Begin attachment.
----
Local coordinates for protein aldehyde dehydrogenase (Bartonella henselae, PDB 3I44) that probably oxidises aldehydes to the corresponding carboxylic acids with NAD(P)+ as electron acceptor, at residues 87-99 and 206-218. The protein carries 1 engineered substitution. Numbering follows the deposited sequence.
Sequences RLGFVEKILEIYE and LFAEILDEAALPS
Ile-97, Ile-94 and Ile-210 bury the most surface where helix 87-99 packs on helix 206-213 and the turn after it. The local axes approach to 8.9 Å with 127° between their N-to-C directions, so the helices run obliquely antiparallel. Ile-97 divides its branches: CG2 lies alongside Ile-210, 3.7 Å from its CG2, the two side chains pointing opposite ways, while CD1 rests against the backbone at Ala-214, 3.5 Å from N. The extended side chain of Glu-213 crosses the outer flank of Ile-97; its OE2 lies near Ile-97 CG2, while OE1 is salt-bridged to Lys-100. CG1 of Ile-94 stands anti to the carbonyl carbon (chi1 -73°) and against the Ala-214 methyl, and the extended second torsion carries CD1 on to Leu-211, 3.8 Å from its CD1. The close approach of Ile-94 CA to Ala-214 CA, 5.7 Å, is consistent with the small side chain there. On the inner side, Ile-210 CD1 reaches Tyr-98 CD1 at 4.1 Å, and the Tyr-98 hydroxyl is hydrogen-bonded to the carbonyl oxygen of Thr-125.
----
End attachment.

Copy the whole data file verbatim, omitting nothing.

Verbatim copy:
Local coordinates for protein aldehyde dehydrogenase (Bartonella henselae, PDB 3I44) that probably oxidises aldehydes to the corresponding carboxylic acids with NAD(P)+ as electron acceptor, at residues 87-99 and 206-218. The protein carries 1 engineered substitution. Numbering follows the deposited sequence.
Sequences RLGFVEKILEIYE and LFAEILDEAALPS
Ile-97, Ile-94 and Ile-210 bury the most surface where helix 87-99 packs on helix 206-213 and the turn after it. The local axes approach to 8.9 Å with 127° between their N-to-C directions, so the helices run obliquely antiparallel. Ile-97 divides its branches: CG2 lies alongside Ile-210, 3.7 Å from its CG2, the two side chains pointing opposite ways, while CD1 rests against the backbone at Ala-214, 3.5 Å from N. The extended side chain of Glu-213 crosses the outer flank of Ile-97; its OE2 lies near Ile-97 CG2, while OE1 is salt-bridged to Lys-100. CG1 of Ile-94 stands anti to the carbonyl carbon (chi1 -73°) and against the Ala-214 methyl, and the extended second torsion carries CD1 on to Leu-211, 3.8 Å from its CD1. The close approach of Ile-94 CA to Ala-214 CA, 5.7 Å, is consistent with the small side chain there. On the inner side, Ile-210 CD1 reaches Tyr-98 CD1 at 4.1 Å, and the Tyr-98 hydroxyl is hydrogen-bonded to the carbonyl oxygen of Thr-125.